Canadian scientists believe growing up in a fatherless household could have a greater impact on daughters than on sons.
Growing up without a father could permanently alter the structure of the brain and produce children who are more aggressive and angry, scientists have warned. Children brought up only by a single mother have a higher risk of developing ‘deviant behaviour’, including drug abuse, new research suggests.
More than one million children in the UK currently have no contact with their father while they are growing up, a figure that is growing by 20,000 a year
More than 1million children in the UK currently have no contact with their father while they are growing up, a figure that is growing by 20,000 a year.
Dr Gabriella Gobbi, who carried out the research with colleagues at the medical faculty at McGill University in Canada, said: ‘This is the first time research findings have shown that paternal deprivation during development affects the neurobiology of the offspring.’
The research, which was carried out on mice, compared the social behaviour and brain anatomy of youngsters with two parents to those growing up with mothers alone.
The team said the findings had direct relevance to human society.
They used California mice, which, like humans, are monogamous and raise their offspring together.
Francis Bambico, of the Centre for Addiction and Mental Health in Toronto, who also worked on the project, said: ‘Because we can control their environment, we can equalise factors that differ between them.
‘Mice studies in the laboratory may therefore be clearer to interpret than human ones, where it is impossible to control all the influences during development.’
The brains of the fatherless mice developed differently, Dr Gobbi said, with the main impacts seen in the prefrontal cortex – the part of the brain which controls social and cognitive activity.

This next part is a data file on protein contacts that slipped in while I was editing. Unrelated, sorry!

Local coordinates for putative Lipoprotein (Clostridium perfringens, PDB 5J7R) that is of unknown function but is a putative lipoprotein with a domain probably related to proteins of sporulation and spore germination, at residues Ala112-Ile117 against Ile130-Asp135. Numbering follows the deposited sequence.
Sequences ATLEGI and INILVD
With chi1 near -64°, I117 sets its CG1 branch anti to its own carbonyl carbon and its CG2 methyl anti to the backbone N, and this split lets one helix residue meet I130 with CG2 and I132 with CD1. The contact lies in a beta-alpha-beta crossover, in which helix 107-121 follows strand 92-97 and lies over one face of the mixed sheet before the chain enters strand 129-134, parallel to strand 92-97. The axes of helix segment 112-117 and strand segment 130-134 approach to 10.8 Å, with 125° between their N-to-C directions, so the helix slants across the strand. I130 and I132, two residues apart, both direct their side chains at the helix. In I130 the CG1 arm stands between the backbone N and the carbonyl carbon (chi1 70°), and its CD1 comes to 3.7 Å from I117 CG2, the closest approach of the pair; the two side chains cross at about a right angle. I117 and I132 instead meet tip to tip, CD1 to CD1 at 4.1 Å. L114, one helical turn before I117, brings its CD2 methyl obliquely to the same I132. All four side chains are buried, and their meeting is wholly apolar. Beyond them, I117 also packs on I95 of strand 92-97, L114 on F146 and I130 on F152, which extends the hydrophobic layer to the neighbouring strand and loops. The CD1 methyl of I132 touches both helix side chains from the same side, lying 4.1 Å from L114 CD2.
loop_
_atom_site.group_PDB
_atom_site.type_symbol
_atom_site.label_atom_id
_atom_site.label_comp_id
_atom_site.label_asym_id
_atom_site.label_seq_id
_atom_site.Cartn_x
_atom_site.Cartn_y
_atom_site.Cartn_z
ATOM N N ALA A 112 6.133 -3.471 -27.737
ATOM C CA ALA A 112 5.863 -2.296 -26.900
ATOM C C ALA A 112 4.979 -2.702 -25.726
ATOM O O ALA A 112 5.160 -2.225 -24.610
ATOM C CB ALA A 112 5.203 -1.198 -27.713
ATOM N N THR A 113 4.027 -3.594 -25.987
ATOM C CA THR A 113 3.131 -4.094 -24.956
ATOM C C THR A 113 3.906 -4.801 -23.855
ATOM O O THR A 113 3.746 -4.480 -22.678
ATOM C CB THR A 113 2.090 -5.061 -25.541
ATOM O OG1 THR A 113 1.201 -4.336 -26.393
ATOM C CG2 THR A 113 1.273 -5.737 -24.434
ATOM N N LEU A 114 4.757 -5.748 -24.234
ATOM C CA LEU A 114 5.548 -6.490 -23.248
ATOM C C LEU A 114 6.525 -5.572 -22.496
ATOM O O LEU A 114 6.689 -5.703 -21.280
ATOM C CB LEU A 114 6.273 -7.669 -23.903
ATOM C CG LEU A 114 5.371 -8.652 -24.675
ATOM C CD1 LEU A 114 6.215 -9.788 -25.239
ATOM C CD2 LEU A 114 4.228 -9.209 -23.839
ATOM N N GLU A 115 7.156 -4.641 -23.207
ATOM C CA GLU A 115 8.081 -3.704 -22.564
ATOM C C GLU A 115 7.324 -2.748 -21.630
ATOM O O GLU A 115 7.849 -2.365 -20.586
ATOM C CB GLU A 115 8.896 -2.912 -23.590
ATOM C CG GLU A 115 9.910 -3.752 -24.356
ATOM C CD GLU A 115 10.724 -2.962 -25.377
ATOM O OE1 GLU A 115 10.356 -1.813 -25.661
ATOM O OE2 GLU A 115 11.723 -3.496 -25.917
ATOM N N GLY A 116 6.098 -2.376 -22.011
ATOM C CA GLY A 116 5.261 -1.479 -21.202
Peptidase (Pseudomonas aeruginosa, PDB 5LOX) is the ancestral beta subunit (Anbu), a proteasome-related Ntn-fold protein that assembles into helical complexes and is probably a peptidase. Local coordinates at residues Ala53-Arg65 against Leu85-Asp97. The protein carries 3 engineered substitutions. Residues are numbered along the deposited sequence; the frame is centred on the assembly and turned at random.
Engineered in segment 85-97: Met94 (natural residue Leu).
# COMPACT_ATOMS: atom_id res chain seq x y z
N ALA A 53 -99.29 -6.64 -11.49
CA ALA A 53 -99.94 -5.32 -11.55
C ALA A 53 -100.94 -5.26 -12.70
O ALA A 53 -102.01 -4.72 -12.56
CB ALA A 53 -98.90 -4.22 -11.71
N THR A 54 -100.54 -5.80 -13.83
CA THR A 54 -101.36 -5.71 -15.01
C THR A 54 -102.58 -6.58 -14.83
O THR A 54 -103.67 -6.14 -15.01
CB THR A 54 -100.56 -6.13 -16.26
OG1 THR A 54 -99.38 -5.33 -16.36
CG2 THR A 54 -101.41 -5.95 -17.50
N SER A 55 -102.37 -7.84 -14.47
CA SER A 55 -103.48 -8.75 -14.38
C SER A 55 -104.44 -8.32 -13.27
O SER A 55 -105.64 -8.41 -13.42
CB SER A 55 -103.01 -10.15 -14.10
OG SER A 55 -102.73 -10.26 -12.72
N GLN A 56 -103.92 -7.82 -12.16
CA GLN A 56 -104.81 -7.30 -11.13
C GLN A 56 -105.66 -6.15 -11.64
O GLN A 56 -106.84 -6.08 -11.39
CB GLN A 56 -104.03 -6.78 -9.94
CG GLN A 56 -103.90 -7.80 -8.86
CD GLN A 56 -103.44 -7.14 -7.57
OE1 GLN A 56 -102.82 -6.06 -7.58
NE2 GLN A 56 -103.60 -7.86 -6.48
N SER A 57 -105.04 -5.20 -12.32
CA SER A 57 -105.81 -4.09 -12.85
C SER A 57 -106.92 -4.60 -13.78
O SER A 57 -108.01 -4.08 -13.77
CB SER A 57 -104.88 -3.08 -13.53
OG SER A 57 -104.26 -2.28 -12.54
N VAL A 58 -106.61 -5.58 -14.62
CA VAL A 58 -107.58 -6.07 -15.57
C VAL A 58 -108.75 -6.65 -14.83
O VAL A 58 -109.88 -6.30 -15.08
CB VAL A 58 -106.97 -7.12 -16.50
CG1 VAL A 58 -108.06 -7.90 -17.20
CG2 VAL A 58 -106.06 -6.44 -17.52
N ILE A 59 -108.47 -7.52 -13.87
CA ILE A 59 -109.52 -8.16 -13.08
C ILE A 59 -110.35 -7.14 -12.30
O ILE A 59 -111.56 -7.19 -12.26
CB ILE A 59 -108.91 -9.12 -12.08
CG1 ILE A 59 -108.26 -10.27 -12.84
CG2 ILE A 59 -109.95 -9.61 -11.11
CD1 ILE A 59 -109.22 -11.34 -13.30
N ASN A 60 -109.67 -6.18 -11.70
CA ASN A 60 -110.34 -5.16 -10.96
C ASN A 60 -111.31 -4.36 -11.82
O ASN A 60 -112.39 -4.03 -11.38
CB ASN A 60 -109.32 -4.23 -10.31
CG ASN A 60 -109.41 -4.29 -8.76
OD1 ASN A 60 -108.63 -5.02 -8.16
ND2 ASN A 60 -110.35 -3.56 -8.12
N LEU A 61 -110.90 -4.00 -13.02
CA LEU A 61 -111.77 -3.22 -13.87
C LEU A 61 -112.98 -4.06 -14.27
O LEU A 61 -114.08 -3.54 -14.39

The study, published in the journal Cerebral Cortex, found that those mice raised without a father displayed signs of ‘abnormal social interactions’ and were far more aggressive than mice raised with both parents.
The difference was far more pronounced in daughters than in sons and females raised without fathers also had a greater sensitivity to the stimulant drug amphetamine.
Dr Gobbi said: ‘The behavioural deficits we observed are consistent with human studies of children raised without a father.
‘These children have been shown to have an increased risk for deviant behaviour and in particular, girls have been shown to be at risk for substance abuse.
‘This suggests that these mice are a good model for understanding how these effects arise in humans.’ The report said the behaviour of the mice was ‘consistent with studies in children raised without a father, highlighting an increased risk for deviant behaviour and criminal activity, substance abuse, impoverished educational performance and mental illness’.
It added: ‘Our results emphasise the importance of the father during critical neurodevelopmental periods, and that father absence induces impairments in social behaviour that persist to adulthood.’ Dr Gobbi said the results suggested both parents are vital for children’s mental health development and hoped the findings would spur researchers to look more deeply into the role of fathers.
A separate report by the Centre for Social Justice, published in June this year, found that more than 1million British children currently live without a father and have no adult male role model, a figure that is rising by 20,000 a year.
Some of the poorest parts of the country are becoming ‘men deserts’, the report found, because there are so few visible male role models for children.
In the Manor Castle ward of Sheffield 75 per cent of households are headed by a single parent, most commonly a woman.